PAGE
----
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Rebecca G. Rogers, MD
University of New Mexico Health Sciences Center
Albuquerque, New Mexico

Article Summary

Emmons SL, Otto L. Acupuncture for overactive bladder. A randomized controlled trial. Obstet Gynecol. 2005;106(1):138-143.


Complementary and alternative medicine (CAM) includes a wide range of therapies not presently considered part of conventional medicine. Approximately 30% of general gynecologic patients and 50% of women with pelvic floor dysfunction use CAM therapies regularly; the number of pelvic floor disorders (incontinence and/or prolapse) and history of prior failed conventional therapy is associated with increased uptake.1 Despite widespread use, the literature investigating the efficacy of CAM therapies in treatment of pelvic floor dysfunction is limited, particularly with regard to treatment of overactive bladder symptoms. Two studies have examined the use of hypnotherapy to treat OAB; a case series that showed modest effect and a pilot randomized trial showing improvement among women who underwent hypnotherapy compared to those who underwent behavioral therapy.2,3 Another trial investigated whether reflexology was effective in the treatment of overactive bladder symptoms and showed improvement among women who underwent reflexology compared to those who underwent non-specific foot massage.4 Acupuncture has been used for a variety of gynecologic treatments including treatment of pelvic pain, dysmenorrhea, and uterine fibroids. Case series have shown some efficacy among children with nocturnal enuresis, as well as older women with overactive bladder symptoms. 


This is a randomized controlled trial of women assigned to either acupuncture which had been previously described as effective in the treatment of overactive bladder or to acupuncture designed to increase relaxation. Eligible women had frequency ≥ 8 voids in 24 hours, urgency, and at least two urgency urinary incontinence episodes measured during a three-day voiding diary. Patients received 4 weekly acupuncture treatments. At baseline and 2-4 weeks after the 4 acupuncture treatments, patients completed 3-day voiding diaries (number of voids, number of incontinence episodes, and volume voided), underwent cystometric testing, and completed the urinary distress inventory and incontinence impact questionnaires. The primary outcome measure was the number of urgency urinary incontinence episodes on voiding diary at conclusion of the treatment period.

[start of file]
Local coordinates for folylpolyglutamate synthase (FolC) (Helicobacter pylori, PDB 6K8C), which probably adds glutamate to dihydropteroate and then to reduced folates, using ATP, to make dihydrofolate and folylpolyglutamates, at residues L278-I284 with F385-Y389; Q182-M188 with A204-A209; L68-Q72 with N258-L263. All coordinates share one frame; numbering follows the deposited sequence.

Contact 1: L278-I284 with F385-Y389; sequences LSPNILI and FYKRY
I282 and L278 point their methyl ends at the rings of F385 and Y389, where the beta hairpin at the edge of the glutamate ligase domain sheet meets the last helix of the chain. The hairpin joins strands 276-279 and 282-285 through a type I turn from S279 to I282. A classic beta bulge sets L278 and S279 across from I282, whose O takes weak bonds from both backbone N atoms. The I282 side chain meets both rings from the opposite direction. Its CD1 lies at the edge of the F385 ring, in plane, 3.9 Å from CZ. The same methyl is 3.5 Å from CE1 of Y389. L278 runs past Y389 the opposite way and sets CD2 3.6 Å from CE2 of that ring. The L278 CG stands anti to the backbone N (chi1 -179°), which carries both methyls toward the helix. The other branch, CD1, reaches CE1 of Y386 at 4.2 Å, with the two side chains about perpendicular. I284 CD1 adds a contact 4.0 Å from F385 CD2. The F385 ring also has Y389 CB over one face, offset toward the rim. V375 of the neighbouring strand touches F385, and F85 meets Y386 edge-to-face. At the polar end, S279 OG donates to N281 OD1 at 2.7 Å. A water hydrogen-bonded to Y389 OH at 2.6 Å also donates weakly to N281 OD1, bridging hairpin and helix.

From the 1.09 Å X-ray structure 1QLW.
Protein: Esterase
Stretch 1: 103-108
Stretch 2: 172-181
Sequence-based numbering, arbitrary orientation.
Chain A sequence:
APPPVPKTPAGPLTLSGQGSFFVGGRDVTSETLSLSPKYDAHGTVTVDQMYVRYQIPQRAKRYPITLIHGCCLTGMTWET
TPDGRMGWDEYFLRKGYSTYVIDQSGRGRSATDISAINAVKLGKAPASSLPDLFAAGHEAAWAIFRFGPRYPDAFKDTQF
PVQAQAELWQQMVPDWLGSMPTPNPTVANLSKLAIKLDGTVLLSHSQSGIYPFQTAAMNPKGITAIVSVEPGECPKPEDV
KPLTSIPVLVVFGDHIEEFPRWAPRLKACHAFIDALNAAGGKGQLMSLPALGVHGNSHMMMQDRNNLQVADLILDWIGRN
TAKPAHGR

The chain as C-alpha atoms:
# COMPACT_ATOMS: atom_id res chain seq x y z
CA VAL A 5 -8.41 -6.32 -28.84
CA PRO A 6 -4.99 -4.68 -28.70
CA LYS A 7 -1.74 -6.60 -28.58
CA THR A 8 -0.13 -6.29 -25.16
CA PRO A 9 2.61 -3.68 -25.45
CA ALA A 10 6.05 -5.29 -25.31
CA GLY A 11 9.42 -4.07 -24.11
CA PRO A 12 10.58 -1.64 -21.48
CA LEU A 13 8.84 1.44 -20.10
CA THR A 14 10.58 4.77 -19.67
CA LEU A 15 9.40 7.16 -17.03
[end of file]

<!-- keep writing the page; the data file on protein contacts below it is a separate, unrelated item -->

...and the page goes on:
Expert Opinion

CAM use is popular among urogynecologic patients. This trial investigated the efficacy of acupuncture for the treatment of overactive bladder symptoms in the short term among patients with urgency urinary incontinence and found that OAB-directed acupuncture showed modest improvement in overactive bladder symptoms when compared to placebo acupuncture. These modest results are consistent with conventional therapies that show modest symptom improvement following medications, behavioral therapy or physical therapy. Comparative effectiveness trials comparing CAM therapies to medications are warranted.  

  1. Slavin SL, Rogers RG, Komesu Y, et al. Complementary and alternative medicine (CAM) use in women with pelvic floor disorders: a cohort study. Int Urogynecol J. 2010;21(4):431-437.
  2. Freeman RM , Baxby K. Hypnotherapy for incontinence caused by the unstable detrusor. Br Med J. 1982;284:1831-1834.
  3. Komesu YM, Sapien RE, Rogers RG, Ketai LH. Hypnotherapy for treatment of overactive bladder: a randomized controlled pilot study. Female Pelvic Med Reconstr Surg. 2011;17(6):308-313.
  4. Mak HL, Cheon WC, Wong T, Liu YS, Tong WM. Randomized controlled trial of foot reflexology for patients with symptomatic idiopathic detrusor overactivity. Int Urogynecol J Pelvic Floor Dysfunct. 2007;18(6):653-658.

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